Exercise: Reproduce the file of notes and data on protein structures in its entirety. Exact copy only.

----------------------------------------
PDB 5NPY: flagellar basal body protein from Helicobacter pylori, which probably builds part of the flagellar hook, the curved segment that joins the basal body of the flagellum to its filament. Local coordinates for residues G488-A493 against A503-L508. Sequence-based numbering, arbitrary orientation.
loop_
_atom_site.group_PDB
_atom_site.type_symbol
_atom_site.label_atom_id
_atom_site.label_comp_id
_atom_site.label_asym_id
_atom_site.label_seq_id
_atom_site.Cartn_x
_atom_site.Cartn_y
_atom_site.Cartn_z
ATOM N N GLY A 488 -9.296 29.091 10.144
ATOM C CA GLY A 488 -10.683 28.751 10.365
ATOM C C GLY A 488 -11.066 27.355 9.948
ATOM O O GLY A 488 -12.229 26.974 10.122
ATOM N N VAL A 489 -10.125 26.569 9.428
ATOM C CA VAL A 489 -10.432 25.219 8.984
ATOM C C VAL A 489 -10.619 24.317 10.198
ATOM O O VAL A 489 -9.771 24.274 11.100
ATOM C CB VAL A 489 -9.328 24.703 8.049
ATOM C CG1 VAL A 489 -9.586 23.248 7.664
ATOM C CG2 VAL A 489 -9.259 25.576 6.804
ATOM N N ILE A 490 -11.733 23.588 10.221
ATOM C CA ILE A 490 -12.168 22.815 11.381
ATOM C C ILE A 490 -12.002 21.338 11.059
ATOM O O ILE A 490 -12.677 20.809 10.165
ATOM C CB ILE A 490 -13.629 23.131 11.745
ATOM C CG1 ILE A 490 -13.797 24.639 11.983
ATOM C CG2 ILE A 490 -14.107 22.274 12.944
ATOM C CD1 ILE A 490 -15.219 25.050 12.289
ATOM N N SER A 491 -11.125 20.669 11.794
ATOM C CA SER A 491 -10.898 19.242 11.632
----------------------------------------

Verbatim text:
PDB 5NPY: flagellar basal body protein from Helicobacter pylori, which probably builds part of the flagellar hook, the curved segment that joins the basal body of the flagellum to its filament. Local coordinates for residues G488-A493 against A503-L508. Sequence-based numbering, arbitrary orientation.
loop_
_atom_site.group_PDB
_atom_site.type_symbol
_atom_site.label_atom_id
_atom_site.label_comp_id
_atom_site.label_asym_id
_atom_site.label_seq_id
_atom_site.Cartn_x
_atom_site.Cartn_y
_atom_site.Cartn_z
ATOM N N GLY A 488 -9.296 29.091 10.144
ATOM C CA GLY A 488 -10.683 28.751 10.365
ATOM C C GLY A 488 -11.066 27.355 9.948
ATOM O O GLY A 488 -12.229 26.974 10.122
ATOM N N VAL A 489 -10.125 26.569 9.428
ATOM C CA VAL A 489 -10.432 25.219 8.984
ATOM C C VAL A 489 -10.619 24.317 10.198
ATOM O O VAL A 489 -9.771 24.274 11.100
ATOM C CB VAL A 489 -9.328 24.703 8.049
ATOM C CG1 VAL A 489 -9.586 23.248 7.664
ATOM C CG2 VAL A 489 -9.259 25.576 6.804
ATOM N N ILE A 490 -11.733 23.588 10.221
ATOM C CA ILE A 490 -12.168 22.815 11.381
ATOM C C ILE A 490 -12.002 21.338 11.059
ATOM O O ILE A 490 -12.677 20.809 10.165
ATOM C CB ILE A 490 -13.629 23.131 11.745
ATOM C CG1 ILE A 490 -13.797 24.639 11.983
ATOM C CG2 ILE A 490 -14.107 22.274 12.944
ATOM C CD1 ILE A 490 -15.219 25.050 12.289
ATOM N N SER A 491 -11.125 20.669 11.794
ATOM C CA SER A 491 -10.898 19.242 11.632